|Publication number||US20070003025 A1|
|Application number||US 11/163,197|
|Publication date||Jan 4, 2007|
|Filing date||Oct 10, 2005|
|Priority date||Jun 24, 2005|
|Publication number||11163197, 163197, US 2007/0003025 A1, US 2007/003025 A1, US 20070003025 A1, US 20070003025A1, US 2007003025 A1, US 2007003025A1, US-A1-20070003025, US-A1-2007003025, US2007/0003025A1, US2007/003025A1, US20070003025 A1, US20070003025A1, US2007003025 A1, US2007003025A1|
|Inventors||Clesio Alves, Jose Carlos Waeny|
|Original Assignee||Insitituto Centro De Pesquisa E Desenvolvimento Em|
|Export Citation||BiBTeX, EndNote, RefMan|
|Referenced by (7), Classifications (7)|
|External Links: USPTO, USPTO Assignment, Espacenet|
Rybena is both a system and a method that makes it feasible the communication between deaf, hearing impaired and mute persons and other people in general, including handicapped and those not similarly handicapped. The word Rybena, from the Xavante language spoken by a Brazilian Indian tribe, means “to communicate”, and this is, in general terms, the aim of the aforesaid system.
Specifically, the system makes use of some techniques in order to reduce the English language, written or spoken, to a formal text that can be distributed by electronic means and translated to ASL (American Sign Language) in the form of animated images. That reduced text is a meta-language that can be conveyed, using distinct communication channels, to varied devices, even mobile ones. In these devices is deployed a component of the system which goal is to show the message in animated ASL.
It is worth mentioning that ASL is not signaled English and there is not an available device capable of presenting, in its human-machine interface, an ASL formatted message. Searches made in the Internet did not reveal any kind of invent with similar functions as those proposed by Rybena. It is an evidence of Rybena's innovation.
Historically, deaf, hearing impaired and mute persons have faced difficulties when communicating, both among themselves and with others not similarly handicapped. In fact, as the number of persons fluent in ASL is so small, it is even more difficult to establish a conversation between a non-handicapped person and one that is deaf or mute.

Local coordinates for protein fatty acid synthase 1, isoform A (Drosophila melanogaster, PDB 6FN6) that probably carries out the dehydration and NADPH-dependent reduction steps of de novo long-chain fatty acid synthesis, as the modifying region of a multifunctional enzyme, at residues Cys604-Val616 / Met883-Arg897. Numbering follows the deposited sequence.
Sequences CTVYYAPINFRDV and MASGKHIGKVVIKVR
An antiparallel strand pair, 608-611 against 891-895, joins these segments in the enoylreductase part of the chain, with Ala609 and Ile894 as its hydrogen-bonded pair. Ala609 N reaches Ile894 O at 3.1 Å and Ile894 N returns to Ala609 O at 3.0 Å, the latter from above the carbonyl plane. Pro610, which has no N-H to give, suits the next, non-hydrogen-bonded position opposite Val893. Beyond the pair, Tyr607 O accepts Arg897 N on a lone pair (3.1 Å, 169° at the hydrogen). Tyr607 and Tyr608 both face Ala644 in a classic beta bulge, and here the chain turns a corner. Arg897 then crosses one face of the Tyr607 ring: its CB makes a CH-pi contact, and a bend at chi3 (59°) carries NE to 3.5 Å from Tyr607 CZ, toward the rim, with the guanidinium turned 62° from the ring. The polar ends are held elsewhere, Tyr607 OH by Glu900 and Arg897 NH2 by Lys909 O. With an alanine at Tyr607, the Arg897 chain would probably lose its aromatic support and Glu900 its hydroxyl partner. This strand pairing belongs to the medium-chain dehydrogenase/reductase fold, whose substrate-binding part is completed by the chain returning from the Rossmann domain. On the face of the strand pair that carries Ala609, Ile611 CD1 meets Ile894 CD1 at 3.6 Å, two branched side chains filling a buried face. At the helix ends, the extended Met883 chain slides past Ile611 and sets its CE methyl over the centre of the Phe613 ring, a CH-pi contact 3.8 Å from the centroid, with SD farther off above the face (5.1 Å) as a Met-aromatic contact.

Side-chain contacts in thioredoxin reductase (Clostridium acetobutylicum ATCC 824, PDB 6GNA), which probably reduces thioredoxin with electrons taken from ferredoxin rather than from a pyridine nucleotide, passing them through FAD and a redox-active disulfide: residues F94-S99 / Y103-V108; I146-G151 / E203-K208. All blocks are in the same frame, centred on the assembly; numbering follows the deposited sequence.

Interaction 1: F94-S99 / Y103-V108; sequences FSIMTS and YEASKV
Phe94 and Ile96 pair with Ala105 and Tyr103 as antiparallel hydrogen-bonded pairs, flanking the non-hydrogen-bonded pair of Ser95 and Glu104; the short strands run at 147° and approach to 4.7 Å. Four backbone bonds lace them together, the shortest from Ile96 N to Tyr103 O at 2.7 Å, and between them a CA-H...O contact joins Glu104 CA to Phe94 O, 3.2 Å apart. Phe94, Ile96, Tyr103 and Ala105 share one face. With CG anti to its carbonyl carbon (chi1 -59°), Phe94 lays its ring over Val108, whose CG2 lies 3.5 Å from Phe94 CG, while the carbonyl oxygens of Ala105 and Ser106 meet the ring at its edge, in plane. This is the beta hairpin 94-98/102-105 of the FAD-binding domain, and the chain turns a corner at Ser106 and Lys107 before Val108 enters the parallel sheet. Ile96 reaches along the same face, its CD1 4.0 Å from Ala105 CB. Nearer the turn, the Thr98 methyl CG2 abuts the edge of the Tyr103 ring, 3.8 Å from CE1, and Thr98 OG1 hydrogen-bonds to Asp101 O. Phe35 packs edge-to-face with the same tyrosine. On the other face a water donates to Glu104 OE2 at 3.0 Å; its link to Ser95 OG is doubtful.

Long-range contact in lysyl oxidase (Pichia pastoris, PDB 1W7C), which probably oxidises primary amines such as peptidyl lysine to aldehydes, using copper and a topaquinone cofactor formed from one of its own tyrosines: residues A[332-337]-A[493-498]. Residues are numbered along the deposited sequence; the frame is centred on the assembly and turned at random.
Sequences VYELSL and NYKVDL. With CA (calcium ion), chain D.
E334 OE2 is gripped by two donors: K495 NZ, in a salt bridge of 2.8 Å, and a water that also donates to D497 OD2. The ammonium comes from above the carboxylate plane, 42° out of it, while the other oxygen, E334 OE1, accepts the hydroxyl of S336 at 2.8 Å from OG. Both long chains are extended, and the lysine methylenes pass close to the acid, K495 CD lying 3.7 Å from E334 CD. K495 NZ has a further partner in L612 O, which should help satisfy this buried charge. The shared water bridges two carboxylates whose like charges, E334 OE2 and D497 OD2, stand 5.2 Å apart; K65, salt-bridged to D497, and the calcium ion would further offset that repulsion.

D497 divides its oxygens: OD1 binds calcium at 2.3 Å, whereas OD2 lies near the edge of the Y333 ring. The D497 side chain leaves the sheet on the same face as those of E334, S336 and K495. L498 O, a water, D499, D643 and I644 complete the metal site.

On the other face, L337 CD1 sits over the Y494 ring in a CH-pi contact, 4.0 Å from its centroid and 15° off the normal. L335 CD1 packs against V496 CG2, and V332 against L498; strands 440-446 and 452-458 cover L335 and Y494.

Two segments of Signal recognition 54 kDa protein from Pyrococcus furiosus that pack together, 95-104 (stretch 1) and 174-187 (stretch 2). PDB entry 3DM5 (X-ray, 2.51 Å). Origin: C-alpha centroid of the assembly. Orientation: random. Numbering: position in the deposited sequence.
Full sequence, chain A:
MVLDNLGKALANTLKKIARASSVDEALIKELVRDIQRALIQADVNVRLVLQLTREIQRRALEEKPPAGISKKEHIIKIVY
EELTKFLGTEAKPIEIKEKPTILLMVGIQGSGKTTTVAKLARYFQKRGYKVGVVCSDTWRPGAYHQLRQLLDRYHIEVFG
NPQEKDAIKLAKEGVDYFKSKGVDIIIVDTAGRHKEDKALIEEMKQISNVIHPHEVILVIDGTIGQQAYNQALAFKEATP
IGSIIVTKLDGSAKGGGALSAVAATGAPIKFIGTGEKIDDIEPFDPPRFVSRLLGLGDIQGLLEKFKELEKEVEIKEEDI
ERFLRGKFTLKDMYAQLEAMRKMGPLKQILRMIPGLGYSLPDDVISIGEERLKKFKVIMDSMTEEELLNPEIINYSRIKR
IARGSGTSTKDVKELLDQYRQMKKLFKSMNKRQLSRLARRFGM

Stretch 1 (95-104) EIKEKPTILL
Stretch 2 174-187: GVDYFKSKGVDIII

Even when dealing with public-sector entities, the audible handicapped community is in trouble by the lack of ASL translators. It gets worse in simple activities like airport check in, market purchases and other social relations that take place mainly in the private sector.
The goal intended to be attained by the present invention is the use of technology to help the disabled to minimize the communication difficulties they deal with daily. The practical use of this invention can be envisioned in many industrial branches, notably in the telecoms.
Recent advances in voice recognition and synthesis, pervasive use of graphical user interface devices and speed up in database information retrieval are factors enabling the present invention.
The system and method of the present invention are detailed below.
As shown in
The message flow can be broken down in the following phases:
(1) Sending of the message: initially, a message from the customer device (cell phone, PDA etc) is received by the server module. It can be a text, voice or ASL message. Text and voice messages can be sent by any customer device but ASL messages can only be sent by devices where the client module was previously deployed;
(2) Identification of the message: as already mentioned, the message can be codified in 3 formats: text, voice and ASL. For each of them, a specific treatment will occur;
(3) Treatment of the message:
The module named contextualization is responsible for the English text reduction (suppression of all the prepositions), for the analysis of expressions and for the verbal reduction.
In the verbal reduction, the verbs are reduced to its infinitive form along with an indicator of the grammatical tense that will be used later on the ASL signaling method.
Through the analysis of the sentence terms is made a correspondence with what we call ASL expressions. For example, in ASL the set “can not” does not correspond to the sign “not” plus the sign “can”. There are distinct signs for “can”, “not” and “cannot”.
|Citing Patent||Filing date||Publication date||Applicant||Title|
|US7746986 *||Jun 15, 2006||Jun 29, 2010||Verizon Data Services Llc||Methods and systems for a sign language graphical interpreter|
|US7957717||Feb 29, 2008||Jun 7, 2011||Research In Motion Limited||System and method for differentiating between incoming and outgoing messages and identifying correspondents in a TTY communication|
|US8135376||Apr 27, 2011||Mar 13, 2012||Research In Motion Limited||System and method for differentiating between incoming and outgoing messages and identifying correspondents in a TTY communication|
|US8190183||Aug 31, 2009||May 29, 2012||Research In Motion Limited||System and method for differentiating between incoming and outgoing messages and identifying correspondents in a TTY communication|
|US8411824 *||May 14, 2010||Apr 2, 2013||Verizon Data Services Llc||Methods and systems for a sign language graphical interpreter|
|US20100162122 *||Dec 23, 2008||Jun 24, 2010||At&T Mobility Ii Llc||Method and System for Playing a Sound Clip During a Teleconference|
|US20100223046 *||May 14, 2010||Sep 2, 2010||Bucchieri Vittorio G||Methods and systems for a sign language graphical interpreter|
|U.S. Classification||379/52, 704/E21.019|
|International Classification||H04M11/00, G06K9/00|
|Cooperative Classification||G10L21/06, H04M3/42391|